What are muscles?
by Mostafa Marini on Nov 17, 2016
Muscles, the specialized tissue that helps create body movement. They make up about 40% of your body weight, yes, 40%. Most muscles are the voluntary type, called “skeletal muscle” because it attaches to the skeleton via tendons. Skeletal muscles contribute to body contours and shape, giving us our sexy curves. Another system called fascia, is working in sync with the muscular system and allows our muscles to transmit force from one muscle to another. (If you’re ever cut your deep, it’s the white stuff you see). The fascial system is a continuous web that runs through each muscle fiber and becomes the tendon before it attaches to the bone. Fascia is absolutely fucking real and needs as much attention as we give our muscles when rolling, stretching and mobilizing. I guarantee you’re not using your full potential because your fascia is clogged up, like your girlfriend’s hair in the sink!
So where does that leave us… Well, it’s inevitable, we will all have achy muscles. That raises the question, why are our muscles in pain?! Something is going on within the muscle that is causing us pain, what is it? If it’s not a diagnosed pathology like fibromyalgia or some systemic pathology that is causing muscle pain, it most likely is a trigger point… In other words, a knot! And they are interesting.
They are described as a “hyperirritable” spots or nodules in the muscle and fascia. But what they really are, is a pain the in ass! They have the power to elicit the slightest of sensations to severe radiating pain locally and systemically, like the one’s that take your breathe away. The biggest conundrum in knots are their referral patterns. Trigger point referral patterns have been studied for years now by doctors, physiotherapists and RMT’s, yet the reasoning behind why we get referral patterns are idiopathic; unknown. Some say that it’s because of the fascial connection we have in our bodies. That once a part of the muscle is “pinched” it will transfer the tension down the line of fascia and illicit pain in that area. For example; if you’re experiencing pain in the front of your shoulder and down the front of your bicep and forearm, right away you think “something is wrong with my shoulder”. Where in reality, there is a trigger point in the muscle on the back of your shoulder blade that is pulling on that fascial line, causing tension and referred pain down that arm. Ahh sooo...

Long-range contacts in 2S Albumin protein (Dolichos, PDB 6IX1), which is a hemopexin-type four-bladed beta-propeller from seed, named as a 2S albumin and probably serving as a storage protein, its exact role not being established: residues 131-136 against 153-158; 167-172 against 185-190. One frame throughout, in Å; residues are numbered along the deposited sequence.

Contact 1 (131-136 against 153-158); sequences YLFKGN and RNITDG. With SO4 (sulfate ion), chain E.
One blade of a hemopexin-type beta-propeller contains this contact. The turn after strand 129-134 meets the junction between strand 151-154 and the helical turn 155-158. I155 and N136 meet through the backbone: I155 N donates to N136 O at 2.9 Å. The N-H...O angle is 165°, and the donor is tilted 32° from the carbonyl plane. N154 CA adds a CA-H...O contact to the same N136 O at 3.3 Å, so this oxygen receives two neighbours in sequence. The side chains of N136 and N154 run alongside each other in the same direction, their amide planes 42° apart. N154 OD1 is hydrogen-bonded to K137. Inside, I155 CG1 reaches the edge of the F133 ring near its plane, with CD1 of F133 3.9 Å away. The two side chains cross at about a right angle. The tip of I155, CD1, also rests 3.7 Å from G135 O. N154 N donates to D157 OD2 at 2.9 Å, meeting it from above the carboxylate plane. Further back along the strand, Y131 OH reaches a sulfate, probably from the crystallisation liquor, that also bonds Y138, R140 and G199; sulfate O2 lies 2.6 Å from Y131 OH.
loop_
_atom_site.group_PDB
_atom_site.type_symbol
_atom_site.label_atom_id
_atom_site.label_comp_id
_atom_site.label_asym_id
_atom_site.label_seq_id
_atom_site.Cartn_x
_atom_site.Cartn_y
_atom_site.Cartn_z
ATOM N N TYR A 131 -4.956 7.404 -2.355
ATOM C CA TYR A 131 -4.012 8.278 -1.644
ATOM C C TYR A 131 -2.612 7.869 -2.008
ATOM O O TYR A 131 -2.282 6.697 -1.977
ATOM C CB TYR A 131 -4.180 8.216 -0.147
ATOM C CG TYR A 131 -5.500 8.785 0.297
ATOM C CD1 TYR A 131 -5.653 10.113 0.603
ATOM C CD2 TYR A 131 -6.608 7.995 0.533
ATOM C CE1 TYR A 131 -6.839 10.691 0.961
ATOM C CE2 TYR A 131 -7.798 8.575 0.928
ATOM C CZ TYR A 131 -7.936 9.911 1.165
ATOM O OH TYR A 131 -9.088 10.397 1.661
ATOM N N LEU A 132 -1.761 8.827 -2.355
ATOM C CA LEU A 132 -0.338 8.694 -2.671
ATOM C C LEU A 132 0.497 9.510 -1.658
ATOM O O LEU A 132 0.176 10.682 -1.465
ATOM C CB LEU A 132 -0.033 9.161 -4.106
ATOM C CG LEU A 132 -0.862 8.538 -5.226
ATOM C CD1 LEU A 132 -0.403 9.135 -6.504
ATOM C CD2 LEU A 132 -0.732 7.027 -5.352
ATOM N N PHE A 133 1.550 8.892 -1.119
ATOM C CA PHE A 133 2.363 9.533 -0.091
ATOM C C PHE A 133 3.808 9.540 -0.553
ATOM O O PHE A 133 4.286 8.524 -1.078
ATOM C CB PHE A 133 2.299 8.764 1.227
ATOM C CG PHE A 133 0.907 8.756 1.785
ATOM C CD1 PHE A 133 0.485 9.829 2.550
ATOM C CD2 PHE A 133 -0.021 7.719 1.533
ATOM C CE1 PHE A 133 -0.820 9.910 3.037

Okay, young Jedi, how do we treat these knots? One way is by using a technique called “ischemic compression”, a fancy word for “press and hold”. When tissue is bunched up together causing a knot to form, compressing and holding it for 30 seconds to 1 minute would cause a small inflammatory response which in return, the body will send blood and nutrients to that area, helping the tissue break up and release. Hell yeah! You’re on your way to muscle freedom.
Now grab your Pnut... breathe, press and hold, and love your muscles!